A blog devoted to American Italianate architecture of the 19th century. This blog features architectural analyses of Italianate domestic buildings with images, and historical information. My plan is to show the varieties, regional vernacular of Italianate architecture.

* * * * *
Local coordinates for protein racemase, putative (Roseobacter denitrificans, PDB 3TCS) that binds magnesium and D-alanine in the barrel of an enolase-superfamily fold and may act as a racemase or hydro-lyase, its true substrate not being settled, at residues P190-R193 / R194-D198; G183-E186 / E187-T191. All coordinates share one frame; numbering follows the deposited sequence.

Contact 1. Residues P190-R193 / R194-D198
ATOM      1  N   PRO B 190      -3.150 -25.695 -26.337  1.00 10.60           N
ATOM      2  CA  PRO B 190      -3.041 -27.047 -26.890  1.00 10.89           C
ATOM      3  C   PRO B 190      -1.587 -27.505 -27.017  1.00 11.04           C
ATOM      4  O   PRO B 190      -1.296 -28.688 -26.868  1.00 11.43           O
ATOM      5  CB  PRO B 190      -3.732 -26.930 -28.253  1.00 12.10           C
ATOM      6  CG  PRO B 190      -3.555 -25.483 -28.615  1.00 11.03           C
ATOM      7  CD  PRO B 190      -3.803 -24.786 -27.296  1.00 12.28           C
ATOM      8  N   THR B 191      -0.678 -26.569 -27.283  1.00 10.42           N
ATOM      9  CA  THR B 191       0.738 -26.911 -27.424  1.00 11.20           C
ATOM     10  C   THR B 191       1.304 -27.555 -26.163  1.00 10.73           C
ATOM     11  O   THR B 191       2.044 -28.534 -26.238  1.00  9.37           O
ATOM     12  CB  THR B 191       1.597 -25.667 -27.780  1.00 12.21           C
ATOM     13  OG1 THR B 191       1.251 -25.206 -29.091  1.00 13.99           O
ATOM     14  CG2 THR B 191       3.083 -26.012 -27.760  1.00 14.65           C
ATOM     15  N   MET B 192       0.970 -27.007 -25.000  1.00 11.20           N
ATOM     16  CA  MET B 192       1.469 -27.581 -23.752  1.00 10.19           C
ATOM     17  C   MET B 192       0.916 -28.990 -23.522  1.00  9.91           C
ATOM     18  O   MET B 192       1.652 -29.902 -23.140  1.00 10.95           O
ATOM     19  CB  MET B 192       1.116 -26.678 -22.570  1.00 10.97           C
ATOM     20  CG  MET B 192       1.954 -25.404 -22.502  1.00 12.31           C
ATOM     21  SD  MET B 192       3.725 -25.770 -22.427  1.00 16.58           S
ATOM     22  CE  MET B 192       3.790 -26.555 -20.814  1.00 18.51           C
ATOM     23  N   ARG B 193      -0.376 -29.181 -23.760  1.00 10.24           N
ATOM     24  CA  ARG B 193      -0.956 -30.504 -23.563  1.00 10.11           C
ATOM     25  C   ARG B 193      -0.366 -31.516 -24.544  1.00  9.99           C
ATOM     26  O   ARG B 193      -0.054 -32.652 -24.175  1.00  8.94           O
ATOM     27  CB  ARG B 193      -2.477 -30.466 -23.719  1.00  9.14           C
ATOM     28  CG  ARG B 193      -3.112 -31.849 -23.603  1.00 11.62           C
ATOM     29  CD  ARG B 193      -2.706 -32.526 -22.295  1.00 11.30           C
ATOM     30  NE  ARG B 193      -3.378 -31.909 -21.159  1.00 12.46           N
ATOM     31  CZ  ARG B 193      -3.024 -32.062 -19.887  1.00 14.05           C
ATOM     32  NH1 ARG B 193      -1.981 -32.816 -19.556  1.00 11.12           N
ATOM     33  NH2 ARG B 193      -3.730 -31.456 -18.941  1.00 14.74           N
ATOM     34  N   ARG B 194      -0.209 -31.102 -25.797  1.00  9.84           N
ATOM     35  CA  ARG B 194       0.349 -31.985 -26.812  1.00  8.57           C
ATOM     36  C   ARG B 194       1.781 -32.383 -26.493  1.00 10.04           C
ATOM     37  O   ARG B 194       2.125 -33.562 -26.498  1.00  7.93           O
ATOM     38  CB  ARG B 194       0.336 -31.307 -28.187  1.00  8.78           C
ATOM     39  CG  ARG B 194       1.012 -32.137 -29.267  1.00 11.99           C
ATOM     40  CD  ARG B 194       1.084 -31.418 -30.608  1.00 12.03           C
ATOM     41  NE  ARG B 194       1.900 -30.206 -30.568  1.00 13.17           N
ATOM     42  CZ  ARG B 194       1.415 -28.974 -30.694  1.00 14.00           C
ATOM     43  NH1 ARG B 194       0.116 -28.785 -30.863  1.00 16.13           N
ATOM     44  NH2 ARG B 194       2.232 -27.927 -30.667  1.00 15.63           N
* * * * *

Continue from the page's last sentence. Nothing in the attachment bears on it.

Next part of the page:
The Ferdinand Karmann house, named after one of its most notable occupants, was built in the early 1870s on Dayton Street, and it is notable among the other houses because it is a full three stories tall instead of the typical two and a half stories. It thus breaks the mostly uniform height of the streetscape. The house, which has the typical rowhouse plan displays some of the Anglo-Italianate features of other houses on the street. The limestone facade's first floor especially with its simple arched windows with thick moldings and the door surround with the engaged arch, brackets, and pilasters echoes the Hauck house and most of the other buildings on the street. The second and third floors are a bit freer with their design, featuring segmental arched windows with eared moldings, strong paneled string courses, and projecting pilasters framing each floor. The frieze that runs between the window moldings with incised carving is interesting in that it creates the effect of having pilaster capitals. The cornice is simple with carved brackets and dentils. The house is currently a church.